How to stop paper mill waste

Paper mills produce a range of products, from paper towels to paper books, but Australia’s largest paper mill produces more than 100,000 tons of waste annually.

The Waste and Environment Australia report, commissioned by the Paper Industry Council of Australia (PICA), has identified three key waste management actions for Australia’s paper mills to consider: reducing their waste stream, increasing the amount of recycled paper in their production, and introducing a carbon tax.

“The key issue with paper mill paper is the volume of paper produced,” said PICA executive director Steve Smith.

“If we take out the paper, then we’re reducing the amount we’re producing, but what we’re not doing is reducing the waste.”

A waste stream is the amount a company is able to generate from one product by converting the product into a product that is useful or is of economic value.

For example, a paper towel might be converted into a paper book, but a waste stream of one book is not much compared to a waste flow of a towel or a paper mill.

The paper mill’s waste stream includes the waste of paper towels that were used for cleaning, the waste generated when the paper towel is washed and dry, and the paper waste produced when the printer spins the paper for paper books.

The waste stream can be increased by replacing a product with a better product or by adding a product to the production line that can be recycled or composted.

“Our report outlines some of the key actions to reduce the paper mill in Australia,” Smith said.

“It’s not a simple list but it’s something we’ve been working on over the last 12 months.”

These actions include: “Increasing the amount and the efficiency of the paper production process by moving to anaerobic processes that remove water and nutrients, reducing the size of the machine, moving to renewable energy, improving the quality of paper and other materials used in the paper processing process, reducing paper mill production time and reducing the number of workers.”

PICEA is recommending that Australia reduce the amount that the country produces paper by one third by 2020.

The organisation is also recommending that the Australian paper industry work towards a 50 per cent reduction in waste.

“We’re looking at what we can do in Australia to be able to achieve a 50-50, and hopefully by 2025 that will be achievable,” Smith told the ABC.

“But the reality is that it’s not as simple as that.

We need to look at a lot of different factors, a lot more than just paper.”

A carbon tax The report calls for Australia to introduce a carbon price on the country’s paper mill emissions, based on the amount the country generates annually.

“There is no doubt that the paper industry produces a significant amount of waste, which is an important part of the Australian economy,” Smith explained.

“So it would be a very, very important step to have a tax on paper mill greenhouse gas emissions.”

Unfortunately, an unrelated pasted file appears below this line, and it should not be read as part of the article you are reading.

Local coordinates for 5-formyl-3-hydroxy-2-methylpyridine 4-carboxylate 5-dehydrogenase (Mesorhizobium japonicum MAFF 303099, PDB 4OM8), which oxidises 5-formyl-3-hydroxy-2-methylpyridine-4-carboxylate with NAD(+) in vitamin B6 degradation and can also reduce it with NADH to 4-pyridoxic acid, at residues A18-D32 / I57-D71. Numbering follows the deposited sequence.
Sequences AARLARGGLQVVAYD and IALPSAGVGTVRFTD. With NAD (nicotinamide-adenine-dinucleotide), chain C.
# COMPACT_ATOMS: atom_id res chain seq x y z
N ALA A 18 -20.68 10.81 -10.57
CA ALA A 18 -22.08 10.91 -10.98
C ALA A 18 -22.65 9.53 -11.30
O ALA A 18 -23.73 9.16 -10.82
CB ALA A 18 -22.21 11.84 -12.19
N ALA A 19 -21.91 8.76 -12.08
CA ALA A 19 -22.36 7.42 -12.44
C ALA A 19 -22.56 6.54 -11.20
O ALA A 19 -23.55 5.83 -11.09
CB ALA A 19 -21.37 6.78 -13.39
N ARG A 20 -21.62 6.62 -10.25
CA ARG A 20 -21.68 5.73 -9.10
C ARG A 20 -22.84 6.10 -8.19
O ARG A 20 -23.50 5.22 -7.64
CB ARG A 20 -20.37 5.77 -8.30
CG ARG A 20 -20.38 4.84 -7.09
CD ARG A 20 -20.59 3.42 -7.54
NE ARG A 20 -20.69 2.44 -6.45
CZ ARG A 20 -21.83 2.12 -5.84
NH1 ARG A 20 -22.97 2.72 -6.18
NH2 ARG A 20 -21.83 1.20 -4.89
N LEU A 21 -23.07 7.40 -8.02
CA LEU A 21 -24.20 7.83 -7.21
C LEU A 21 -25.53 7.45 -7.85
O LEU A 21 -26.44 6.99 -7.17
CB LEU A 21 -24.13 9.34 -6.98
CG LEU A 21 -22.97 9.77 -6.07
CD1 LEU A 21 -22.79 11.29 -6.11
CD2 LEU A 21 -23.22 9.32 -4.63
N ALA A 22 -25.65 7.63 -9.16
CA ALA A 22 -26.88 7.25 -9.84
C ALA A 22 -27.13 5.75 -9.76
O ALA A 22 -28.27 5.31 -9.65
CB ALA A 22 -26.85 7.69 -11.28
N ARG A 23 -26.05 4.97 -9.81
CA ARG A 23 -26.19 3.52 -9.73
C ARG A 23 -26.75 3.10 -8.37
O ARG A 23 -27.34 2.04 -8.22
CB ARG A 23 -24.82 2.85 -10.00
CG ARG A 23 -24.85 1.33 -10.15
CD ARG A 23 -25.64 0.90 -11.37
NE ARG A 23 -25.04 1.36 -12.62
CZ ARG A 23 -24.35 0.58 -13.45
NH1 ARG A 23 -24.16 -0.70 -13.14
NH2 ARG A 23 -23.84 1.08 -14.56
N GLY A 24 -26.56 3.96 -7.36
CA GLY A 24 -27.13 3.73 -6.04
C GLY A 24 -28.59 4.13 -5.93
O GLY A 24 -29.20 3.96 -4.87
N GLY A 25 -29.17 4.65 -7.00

But the PICAs report also recommends that Australia introduce a tax for paper mills.

“As the country moves towards a lower emission future, it is critical that Australia implement a carbon emission tax to reduce its paper mill pollution,” the report states.

“With Australia now being the world’s largest exporter of paper, the importance of a carbon pricing scheme should not be underestimated.”

“In the short term, a carbon market would provide an incentive for Australia companies to reduce their paper mills, as this would reduce the price of paper to Australia consumers,” the PICTA report says.

“However, the costs of carbon pricing should not overshadow the benefits of an effective carbon trading scheme.”

A paper tax would also help the industry cut its paper waste, as the report suggests that if Australia introduced a carbon dioxide tax it could reduce its waste stream by 20 per cent.

“Cutting paper mill management waste, such as paper towels, would provide the immediate benefit of a reduced waste stream and reduce the impact of paper mill operation on the environment,” the authors say.

“This would provide a temporary boost in the short-term, but would be offset by a decrease in the amount produced by the paper mills over the long-term.”

The paper mills report also indicates that there are other steps that can also be taken to reduce paper mills waste.

These include: moving to recycled paper, which can be produced by paper mills that are in “non-renewable” stages and not currently being recycled, reducing waste by moving paper mills production to other facilities, reducing their paper mill operating hours, and reducing their recycling of paper.

“Some of the measures that we are recommending could be implemented over a longer term, for example, to be in place in the next three years,” the paper industries report states, adding that there is “still time to achieve these steps.”

“While we are working with the paper manufacturers, the paper sector and other stakeholders to achieve our recommendations, we encourage all Australians to take the steps they can to reduce waste